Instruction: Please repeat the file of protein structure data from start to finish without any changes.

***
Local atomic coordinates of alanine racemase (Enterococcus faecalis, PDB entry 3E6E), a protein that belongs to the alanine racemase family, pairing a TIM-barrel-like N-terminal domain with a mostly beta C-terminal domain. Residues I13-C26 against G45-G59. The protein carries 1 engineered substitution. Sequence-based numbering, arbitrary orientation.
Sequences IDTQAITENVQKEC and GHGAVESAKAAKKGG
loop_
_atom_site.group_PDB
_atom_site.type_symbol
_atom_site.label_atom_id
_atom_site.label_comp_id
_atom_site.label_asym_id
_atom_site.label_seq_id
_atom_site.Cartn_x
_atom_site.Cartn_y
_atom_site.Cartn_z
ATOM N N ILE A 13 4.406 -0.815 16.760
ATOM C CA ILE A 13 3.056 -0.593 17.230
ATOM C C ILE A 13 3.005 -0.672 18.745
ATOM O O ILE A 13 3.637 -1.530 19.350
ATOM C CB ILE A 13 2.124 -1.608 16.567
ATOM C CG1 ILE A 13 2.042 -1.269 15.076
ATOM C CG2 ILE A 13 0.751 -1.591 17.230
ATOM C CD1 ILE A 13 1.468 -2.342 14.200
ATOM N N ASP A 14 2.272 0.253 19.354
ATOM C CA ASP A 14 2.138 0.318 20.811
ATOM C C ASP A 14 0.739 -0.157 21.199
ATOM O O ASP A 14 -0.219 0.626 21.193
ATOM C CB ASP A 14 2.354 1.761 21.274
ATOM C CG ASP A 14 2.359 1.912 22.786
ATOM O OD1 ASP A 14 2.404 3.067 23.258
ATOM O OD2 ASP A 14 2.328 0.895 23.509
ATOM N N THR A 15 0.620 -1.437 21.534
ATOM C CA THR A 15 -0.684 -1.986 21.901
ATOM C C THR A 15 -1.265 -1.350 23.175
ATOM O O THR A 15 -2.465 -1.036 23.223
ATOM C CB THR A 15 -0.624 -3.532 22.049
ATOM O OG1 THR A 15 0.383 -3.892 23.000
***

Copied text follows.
Local atomic coordinates of alanine racemase (Enterococcus faecalis, PDB entry 3E6E), a protein that belongs to the alanine racemase family, pairing a TIM-barrel-like N-terminal domain with a mostly beta C-terminal domain. Residues I13-C26 against G45-G59. The protein carries 1 engineered substitution. Sequence-based numbering, arbitrary orientation.
Sequences IDTQAITENVQKEC and GHGAVESAKAAKKGG
loop_
_atom_site.group_PDB
_atom_site.type_symbol
_atom_site.label_atom_id
_atom_site.label_comp_id
_atom_site.label_asym_id
_atom_site.label_seq_id
_atom_site.Cartn_x
_atom_site.Cartn_y
_atom_site.Cartn_z
ATOM N N ILE A 13 4.406 -0.815 16.760
ATOM C CA ILE A 13 3.056 -0.593 17.230
ATOM C C ILE A 13 3.005 -0.672 18.745
ATOM O O ILE A 13 3.637 -1.530 19.350
ATOM C CB ILE A 13 2.124 -1.608 16.567
ATOM C CG1 ILE A 13 2.042 -1.269 15.076
ATOM C CG2 ILE A 13 0.751 -1.591 17.230
ATOM C CD1 ILE A 13 1.468 -2.342 14.200
ATOM N N ASP A 14 2.272 0.253 19.354
ATOM C CA ASP A 14 2.138 0.318 20.811
ATOM C C ASP A 14 0.739 -0.157 21.199
ATOM O O ASP A 14 -0.219 0.626 21.193
ATOM C CB ASP A 14 2.354 1.761 21.274
ATOM C CG ASP A 14 2.359 1.912 22.786
ATOM O OD1 ASP A 14 2.404 3.067 23.258
ATOM O OD2 ASP A 14 2.328 0.895 23.509
ATOM N N THR A 15 0.620 -1.437 21.534
ATOM C CA THR A 15 -0.684 -1.986 21.901
ATOM C C THR A 15 -1.265 -1.350 23.175
ATOM O O THR A 15 -2.465 -1.036 23.223
ATOM C CB THR A 15 -0.624 -3.532 22.049
ATOM O OG1 THR A 15 0.383 -3.892 23.000